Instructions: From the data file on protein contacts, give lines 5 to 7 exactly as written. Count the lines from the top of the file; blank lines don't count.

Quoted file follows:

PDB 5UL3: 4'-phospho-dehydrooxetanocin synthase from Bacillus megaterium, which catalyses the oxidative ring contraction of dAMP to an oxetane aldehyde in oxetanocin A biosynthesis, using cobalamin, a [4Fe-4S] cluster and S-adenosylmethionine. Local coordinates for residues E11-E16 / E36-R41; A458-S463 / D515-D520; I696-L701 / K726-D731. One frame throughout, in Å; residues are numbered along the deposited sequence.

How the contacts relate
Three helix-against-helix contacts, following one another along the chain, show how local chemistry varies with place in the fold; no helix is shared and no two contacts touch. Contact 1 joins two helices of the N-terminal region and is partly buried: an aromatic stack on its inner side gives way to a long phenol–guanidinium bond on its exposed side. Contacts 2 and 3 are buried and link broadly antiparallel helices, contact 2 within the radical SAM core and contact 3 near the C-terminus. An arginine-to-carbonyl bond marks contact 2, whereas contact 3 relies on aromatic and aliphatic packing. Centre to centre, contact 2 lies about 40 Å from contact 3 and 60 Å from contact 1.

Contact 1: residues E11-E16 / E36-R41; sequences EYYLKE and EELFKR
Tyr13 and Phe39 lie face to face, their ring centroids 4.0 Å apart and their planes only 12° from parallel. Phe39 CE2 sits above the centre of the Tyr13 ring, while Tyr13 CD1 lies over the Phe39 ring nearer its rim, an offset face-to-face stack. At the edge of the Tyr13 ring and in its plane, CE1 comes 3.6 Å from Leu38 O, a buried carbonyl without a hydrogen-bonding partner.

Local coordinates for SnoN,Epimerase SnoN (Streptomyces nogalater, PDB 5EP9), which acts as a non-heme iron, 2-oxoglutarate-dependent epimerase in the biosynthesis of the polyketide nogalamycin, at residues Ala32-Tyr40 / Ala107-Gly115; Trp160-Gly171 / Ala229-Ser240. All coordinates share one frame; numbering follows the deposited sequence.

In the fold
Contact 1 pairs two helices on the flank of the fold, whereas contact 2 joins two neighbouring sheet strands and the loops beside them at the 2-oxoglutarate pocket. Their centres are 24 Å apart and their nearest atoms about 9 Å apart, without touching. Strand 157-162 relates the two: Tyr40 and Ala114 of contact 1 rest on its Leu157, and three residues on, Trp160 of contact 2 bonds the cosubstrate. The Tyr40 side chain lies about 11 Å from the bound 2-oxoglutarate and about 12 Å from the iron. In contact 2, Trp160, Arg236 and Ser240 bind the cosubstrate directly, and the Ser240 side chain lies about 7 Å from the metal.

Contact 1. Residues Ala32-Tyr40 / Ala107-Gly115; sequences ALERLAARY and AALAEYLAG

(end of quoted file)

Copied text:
Tyr13 and Phe39 lie face to face, their ring centroids 4.0 Å apart and their planes only 12° from parallel. Phe39 CE2 sits above the centre of the Tyr13 ring, while Tyr13 CD1 lies over the Phe39 ring nearer its rim, an offset face-to-face stack. At the edge of the Tyr13 ring and in its plane, CE1 comes 3.6 Å from Leu38 O, a buried carbonyl without a hydrogen-bonding partner.

Local coordinates for SnoN,Epimerase SnoN (Streptomyces nogalater, PDB 5EP9), which acts as a non-heme iron, 2-oxoglutarate-dependent epimerase in the biosynthesis of the polyketide nogalamycin, at residues Ala32-Tyr40 / Ala107-Gly115; Trp160-Gly171 / Ala229-Ser240. All coordinates share one frame; numbering follows the deposited sequence.

In the fold